// add it to the companion

         JList theList = (JList)e.getSource();

         if (theList.isSelectionEmpty() || nowUpdating)
            return;
         else {
            nowUpdating = true;
            int index = theList.getSelectedIndex();
            listModel = (DefaultListModel) theList.getModel();
            companionModel.addElement(listModel.getElementAt(index));
            listModel.removeElementAt(index);
            nowUpdating = false;
         }
      }
   }

   listListener rightListener;
   listListener leftListener;
   
   public void initListeners() {

      // the companion to the rightListener is leftHandList;
      // the companion to the leftListener is rightHandlist;

      rightListener = new listListener(leftHandList);
      leftListener  = new listListener(rightHandList);

      rightHandList.addListSelectionListener(rightListener);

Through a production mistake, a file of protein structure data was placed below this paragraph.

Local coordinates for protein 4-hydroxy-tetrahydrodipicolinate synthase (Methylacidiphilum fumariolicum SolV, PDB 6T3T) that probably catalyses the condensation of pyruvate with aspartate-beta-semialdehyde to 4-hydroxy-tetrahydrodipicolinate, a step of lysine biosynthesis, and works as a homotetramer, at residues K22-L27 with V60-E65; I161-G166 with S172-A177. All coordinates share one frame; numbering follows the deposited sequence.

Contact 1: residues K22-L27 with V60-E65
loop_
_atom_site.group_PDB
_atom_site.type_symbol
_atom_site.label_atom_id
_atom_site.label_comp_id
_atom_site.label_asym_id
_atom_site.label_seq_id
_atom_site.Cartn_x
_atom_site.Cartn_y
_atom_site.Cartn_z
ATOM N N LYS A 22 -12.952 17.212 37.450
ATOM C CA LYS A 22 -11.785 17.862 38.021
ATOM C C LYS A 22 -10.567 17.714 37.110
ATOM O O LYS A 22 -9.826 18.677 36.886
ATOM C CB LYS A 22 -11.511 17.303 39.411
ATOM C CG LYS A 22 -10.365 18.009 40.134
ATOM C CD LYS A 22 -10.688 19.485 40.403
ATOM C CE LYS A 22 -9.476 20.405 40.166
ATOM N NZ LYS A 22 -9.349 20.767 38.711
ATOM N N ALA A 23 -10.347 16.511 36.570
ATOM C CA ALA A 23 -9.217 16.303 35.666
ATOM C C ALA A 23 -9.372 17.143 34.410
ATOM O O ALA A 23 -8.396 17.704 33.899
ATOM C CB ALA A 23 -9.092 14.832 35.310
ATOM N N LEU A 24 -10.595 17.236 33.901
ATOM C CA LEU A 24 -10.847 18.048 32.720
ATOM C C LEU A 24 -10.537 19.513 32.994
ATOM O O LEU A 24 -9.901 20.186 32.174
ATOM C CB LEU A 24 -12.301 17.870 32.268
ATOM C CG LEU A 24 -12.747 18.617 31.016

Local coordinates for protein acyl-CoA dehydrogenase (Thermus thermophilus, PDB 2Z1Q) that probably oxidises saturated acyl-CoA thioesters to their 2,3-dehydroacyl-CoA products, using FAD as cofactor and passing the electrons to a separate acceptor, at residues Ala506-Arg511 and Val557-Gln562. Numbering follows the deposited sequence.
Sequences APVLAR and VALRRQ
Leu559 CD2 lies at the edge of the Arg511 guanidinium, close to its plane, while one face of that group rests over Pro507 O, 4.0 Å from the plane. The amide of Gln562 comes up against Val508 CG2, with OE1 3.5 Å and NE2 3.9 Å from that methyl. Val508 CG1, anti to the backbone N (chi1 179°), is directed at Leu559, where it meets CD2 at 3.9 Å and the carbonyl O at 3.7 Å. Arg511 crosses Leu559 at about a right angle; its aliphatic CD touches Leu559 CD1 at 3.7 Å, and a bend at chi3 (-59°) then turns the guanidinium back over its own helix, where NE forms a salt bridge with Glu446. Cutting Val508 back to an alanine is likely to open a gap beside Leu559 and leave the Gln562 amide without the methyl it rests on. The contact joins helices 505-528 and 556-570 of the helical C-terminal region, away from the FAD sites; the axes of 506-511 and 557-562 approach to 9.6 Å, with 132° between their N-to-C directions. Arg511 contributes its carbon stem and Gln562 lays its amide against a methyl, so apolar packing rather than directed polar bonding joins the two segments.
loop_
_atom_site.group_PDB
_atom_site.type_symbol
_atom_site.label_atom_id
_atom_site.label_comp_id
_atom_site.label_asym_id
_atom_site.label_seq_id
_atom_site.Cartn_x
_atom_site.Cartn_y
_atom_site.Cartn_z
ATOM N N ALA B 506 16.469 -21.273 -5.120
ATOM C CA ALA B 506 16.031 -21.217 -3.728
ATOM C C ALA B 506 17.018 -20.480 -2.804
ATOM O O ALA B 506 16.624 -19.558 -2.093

leftHandList.addListSelectionListener(leftListener);
   }

   public listDemo() { super(); } 

   public listDemo(String AppTitle) { super(AppTitle); } 

   public static void main(String[] args) {
     new listDemo("listDemo");
   }
}

JTables

The JTable component displays the contents of a table.  It is very versatile and has seemingly endless ways of being customized.  However, with this generality comes a price -- it can be difficult to program.  Fortunately, the simple things such as displaying a table, detecting updates to the table, adding rows, etc. is fairly easy to do.  The TableDemo program illustrates a number of different JTable features and whose GUI is shown below:

These features are: